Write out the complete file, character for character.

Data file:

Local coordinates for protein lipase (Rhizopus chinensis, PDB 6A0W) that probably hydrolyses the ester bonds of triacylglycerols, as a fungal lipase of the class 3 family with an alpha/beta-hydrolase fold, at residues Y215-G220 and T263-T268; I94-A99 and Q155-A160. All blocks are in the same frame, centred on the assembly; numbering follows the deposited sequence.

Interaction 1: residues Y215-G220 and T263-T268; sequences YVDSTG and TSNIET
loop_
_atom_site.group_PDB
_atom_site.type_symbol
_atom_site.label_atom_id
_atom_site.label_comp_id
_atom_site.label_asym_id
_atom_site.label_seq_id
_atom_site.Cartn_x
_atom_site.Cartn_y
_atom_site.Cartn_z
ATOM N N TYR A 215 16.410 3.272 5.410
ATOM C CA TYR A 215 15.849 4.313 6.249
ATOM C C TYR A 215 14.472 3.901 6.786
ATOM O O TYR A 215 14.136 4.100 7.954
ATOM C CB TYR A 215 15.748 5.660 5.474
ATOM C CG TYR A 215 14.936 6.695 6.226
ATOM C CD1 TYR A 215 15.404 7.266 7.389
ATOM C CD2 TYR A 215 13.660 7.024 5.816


Local coordinates for protein lipase (Rhizopus chinensis, PDB 6A0W) that probably hydrolyses the ester bonds of triacylglycerols, as a fungal lipase of the class 3 family with an alpha/beta-hydrolase fold, at residues Y215-G220 and T263-T268; I94-A99 and Q155-A160. All blocks are in the same frame, centred on the assembly; numbering follows the deposited sequence.

Interaction 1: residues Y215-G220 and T263-T268; sequences YVDSTG and TSNIET
loop_
_atom_site.group_PDB
_atom_site.type_symbol
_atom_site.label_atom_id
_atom_site.label_comp_id
_atom_site.label_asym_id
_atom_site.label_seq_id
_atom_site.Cartn_x
_atom_site.Cartn_y
_atom_site.Cartn_z
ATOM N N TYR A 215 16.410 3.272 5.410
ATOM C CA TYR A 215 15.849 4.313 6.249
ATOM C C TYR A 215 14.472 3.901 6.786
ATOM O O TYR A 215 14.136 4.100 7.954
ATOM C CB TYR A 215 15.748 5.660 5.474
ATOM C CG TYR A 215 14.936 6.695 6.226
ATOM C CD1 TYR A 215 15.404 7.266 7.389
ATOM C CD2 TYR A 215 13.660 7.024 5.816